Turkey, Armenia or Europe: where Tatarstan residents go to receive European vaccines

Pfizer, Sinovac or Astra Zeneca as new landmarks of Turkey, Armenia, Serbia, Hungary

Demand for new destinations in vaccine tourism is growing among Tatarstan residents. If in autumn tourists went to Europe to receive the vaccines approved by the WHO, now such a possibility is available in Turkey, Egypt, Georgia, Armenia and a number of countries. Moreover, in some of them it is much cheaper. So the Turkish authorities have been offering Pfizer or Sinovac vaccines for Russians who don’t live and don’t have residence permits in this country since the middle of January. Realnoe Vremya’s correspondent found out where else citizens of the republic go and what growth of such trips to get a jab experts predict in 2022.

400 lire per jab

The Turkish Ministry of Health Care published a letter on the website of the Association of Private Hospitals and Health Care Institutes about the beginning of vaccination of guests with the vaccines approved by the WHO. According to the reaction of the Association of Russian Tour Operators, tourists are expected in Istanbul, Antalya, Alanya, Kase and other cities where they can receive Pfizer or Sinovac.

Kazan tour operators and agencies are already selling vaccination tours to Turkey and other countries, confirmed President of the Association of Tour Agencies of Tatarstan Ramil Miftakhov:

“It isn’t a popular story, but there is demand, constant clients ask firms about the possibility of a trip. Nobody is advertising this product deliberately, it is a niche occurrence. Moreover, such countries as Serbia, Turkey, Armenia have an advantage, no visa is needed. Since flights to Europe had to be postponed, many don’t have a Schengen visa now. It is not a matter of money when choosing a country.”

A vaccination tour cannot be called cheap, an independent tourist can save money (when going only for a jab). However, some Tatarstan residents prefer combing two things — they go to a good hotel on holiday and simultaneously receive a vaccine they hope to get access to European countries and the USA later.

A vaccine will cost 400 lire. As a result, a tourist receives a certificate compatible with the European Green Pass system, which grants access to the countries that don’t recognise the Russian Sputnik V.

For instance, now tickets to Istanbul can cost up to 10,000 rubles from Kazan (however, this news sounds ironic given the recent collapse that suspended the operation of the new international airport of Istanbul (a third one), but at the same time it didn’t influence international flights from the Sabiha Gokcen Airport). Let’s add the inexpensive hotel, meals and the vaccine itself, the sum isn’t big.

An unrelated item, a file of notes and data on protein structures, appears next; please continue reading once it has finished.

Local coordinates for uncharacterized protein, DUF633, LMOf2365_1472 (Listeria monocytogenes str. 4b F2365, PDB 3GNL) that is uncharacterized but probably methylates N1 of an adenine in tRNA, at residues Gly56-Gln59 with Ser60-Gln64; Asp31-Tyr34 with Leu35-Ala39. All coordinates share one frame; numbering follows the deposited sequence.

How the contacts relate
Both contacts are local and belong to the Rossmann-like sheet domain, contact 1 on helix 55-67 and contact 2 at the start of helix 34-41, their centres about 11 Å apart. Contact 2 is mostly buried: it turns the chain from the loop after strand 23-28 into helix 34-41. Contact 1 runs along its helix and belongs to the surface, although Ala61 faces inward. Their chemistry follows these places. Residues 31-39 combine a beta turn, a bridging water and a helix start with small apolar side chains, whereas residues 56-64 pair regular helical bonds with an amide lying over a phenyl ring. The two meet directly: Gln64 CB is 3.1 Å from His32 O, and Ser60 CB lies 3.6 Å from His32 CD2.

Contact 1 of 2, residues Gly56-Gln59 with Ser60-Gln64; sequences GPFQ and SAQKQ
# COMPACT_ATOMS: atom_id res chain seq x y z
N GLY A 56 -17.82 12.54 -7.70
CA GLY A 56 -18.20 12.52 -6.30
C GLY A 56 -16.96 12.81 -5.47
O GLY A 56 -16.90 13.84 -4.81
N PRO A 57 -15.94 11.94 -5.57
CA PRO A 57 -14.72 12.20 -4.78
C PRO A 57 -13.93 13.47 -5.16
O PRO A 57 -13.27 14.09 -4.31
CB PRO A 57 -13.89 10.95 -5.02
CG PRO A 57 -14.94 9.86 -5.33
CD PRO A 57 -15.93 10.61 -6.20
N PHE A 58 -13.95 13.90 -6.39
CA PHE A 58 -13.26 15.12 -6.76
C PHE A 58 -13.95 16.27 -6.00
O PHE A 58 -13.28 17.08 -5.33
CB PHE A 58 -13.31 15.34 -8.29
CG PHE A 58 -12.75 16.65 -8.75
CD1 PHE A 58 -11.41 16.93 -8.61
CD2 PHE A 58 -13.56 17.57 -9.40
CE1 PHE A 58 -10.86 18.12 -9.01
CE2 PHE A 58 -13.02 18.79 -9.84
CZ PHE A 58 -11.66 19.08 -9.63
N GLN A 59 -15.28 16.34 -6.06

Professionals say that vaccination tours are now offered from Kazan to Istanbul including accommodation in a three-star hotel for two nights, a dose of the vaccine, transfer to the airport, hotel and clinic and a Russian-speaking guide.

Such a trip will on average cost 45,000 for two people. Any service can be added to the tour including a transfer to the clinic, linguistic service, a fee for adding data about the tourist to the system when receiving the first dose of the vaccine, this will cost 115 euro.

Appointment in the clinic, side symptoms, linguistic barrier, return in two weeks

What problems can a Russian tourist have during a vaccination tour, for instance, in the same Turkey? Because such a trip has its drawbacks too. Firstly, it is necessary to make an appointment yourself. Secondly, one should speak at least English (but another language cannot be used everywhere). Thirdly, nobody is protected from side effects, especially if you already received the Russian vaccine, plus, the trip itself is stressful. Fourthly, there must be received two jabs, which means one has to return in three weeks to Turkey. The longest validity period of a COVID-19 certificate in Europe is 9 months, moreover, in Greece for instance, it is valid only for 7 months.

Moreover, some tourists complain that they don’t receive a paper certificate after vaccination, only an electronic one in the Turkish app Hayat Eve Şigar, access to its can obtained only with a Turkish SIM card for $10-12.

The Moscow option of such a tour costs 46,400 rubles on average (flight, accommodation in a three-star hotel for two nights in the city centre with breakfast, transfer from the airport to the hotel, vaccination, Russian-speaking guide and accompaniment). It is no surprise that the total percentage of vaccination travellers is just a tenth part of one per cent.

To compare, a flight from Moscow to Serbia costs 22,000. Moreover, the vaccination itself is free like in other countries (Turkey is an exception).

Earlier, only hotels or hostels made appointments for tourists in Serbia, but now the access to the vaccination is free, no appointment is needed. Tourists are vaccinated every day.

In Turkey, mostly Russian tourists living at resorts for a long time prefer vaccination with Pfizer or Sinovac in Turkey. For instance, Alexander S. received the first jab in Antalya:

“No certificates are needed, there is no queue, Turkish is not needed,” the man told Realnoe Vremya’s correspondent. “Any vaccine can be received, whichever you want. A booster shot after the Sputnik isn’t a problem. But this won’t give you the European Green PASS, since nowadays the system doesn’t allow considering the Sputnik as the first vaccine before the booster. I don’t feel side effect, there is a slight pain at the injection site as if my biceps was hit.”

Moreover, another dose can be received in another city of Turkey, the tourist said.

A similar scheme is used in Armenia where two-dose vaccination with Astra Zeneca or Moderna can be done. The vaccines are administered in Yerevan’s shopping malls. Russians are offered a booster after two doses of the Sputnik.

Radif Kashapov

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